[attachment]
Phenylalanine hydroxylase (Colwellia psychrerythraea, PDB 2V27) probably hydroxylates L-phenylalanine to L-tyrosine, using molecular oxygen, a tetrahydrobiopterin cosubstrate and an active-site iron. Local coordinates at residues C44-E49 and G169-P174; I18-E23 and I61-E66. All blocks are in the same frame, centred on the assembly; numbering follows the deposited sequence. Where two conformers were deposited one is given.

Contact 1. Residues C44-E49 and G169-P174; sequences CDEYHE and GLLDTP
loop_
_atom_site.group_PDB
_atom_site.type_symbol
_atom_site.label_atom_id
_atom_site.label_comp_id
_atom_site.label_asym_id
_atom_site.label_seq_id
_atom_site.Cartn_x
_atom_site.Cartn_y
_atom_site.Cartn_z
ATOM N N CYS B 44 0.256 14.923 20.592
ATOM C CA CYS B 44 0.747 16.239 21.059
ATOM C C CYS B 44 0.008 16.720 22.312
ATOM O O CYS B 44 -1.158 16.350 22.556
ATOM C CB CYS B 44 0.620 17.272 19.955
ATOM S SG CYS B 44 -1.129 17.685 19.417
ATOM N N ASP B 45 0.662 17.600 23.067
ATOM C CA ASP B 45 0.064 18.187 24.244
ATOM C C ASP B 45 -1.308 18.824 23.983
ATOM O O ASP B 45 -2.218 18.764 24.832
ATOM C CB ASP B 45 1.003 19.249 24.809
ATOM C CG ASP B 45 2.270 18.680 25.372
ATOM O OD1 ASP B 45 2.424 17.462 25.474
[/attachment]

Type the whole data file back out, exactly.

Phenylalanine hydroxylase (Colwellia psychrerythraea, PDB 2V27) probably hydroxylates L-phenylalanine to L-tyrosine, using molecular oxygen, a tetrahydrobiopterin cosubstrate and an active-site iron. Local coordinates at residues C44-E49 and G169-P174; I18-E23 and I61-E66. All blocks are in the same frame, centred on the assembly; numbering follows the deposited sequence. Where two conformers were deposited one is given.

Contact 1. Residues C44-E49 and G169-P174; sequences CDEYHE and GLLDTP
loop_
_atom_site.group_PDB
_atom_site.type_symbol
_atom_site.label_atom_id
_atom_site.label_comp_id
_atom_site.label_asym_id
_atom_site.label_seq_id
_atom_site.Cartn_x
_atom_site.Cartn_y
_atom_site.Cartn_z
ATOM N N CYS B 44 0.256 14.923 20.592
ATOM C CA CYS B 44 0.747 16.239 21.059
ATOM C C CYS B 44 0.008 16.720 22.312
ATOM O O CYS B 44 -1.158 16.350 22.556
ATOM C CB CYS B 44 0.620 17.272 19.955
ATOM S SG CYS B 44 -1.129 17.685 19.417
ATOM N N ASP B 45 0.662 17.600 23.067
ATOM C CA ASP B 45 0.064 18.187 24.244
ATOM C C ASP B 45 -1.308 18.824 23.983
ATOM O O ASP B 45 -2.218 18.764 24.832
ATOM C CB ASP B 45 1.003 19.249 24.809
ATOM C CG ASP B 45 2.270 18.680 25.372
ATOM O OD1 ASP B 45 2.424 17.462 25.474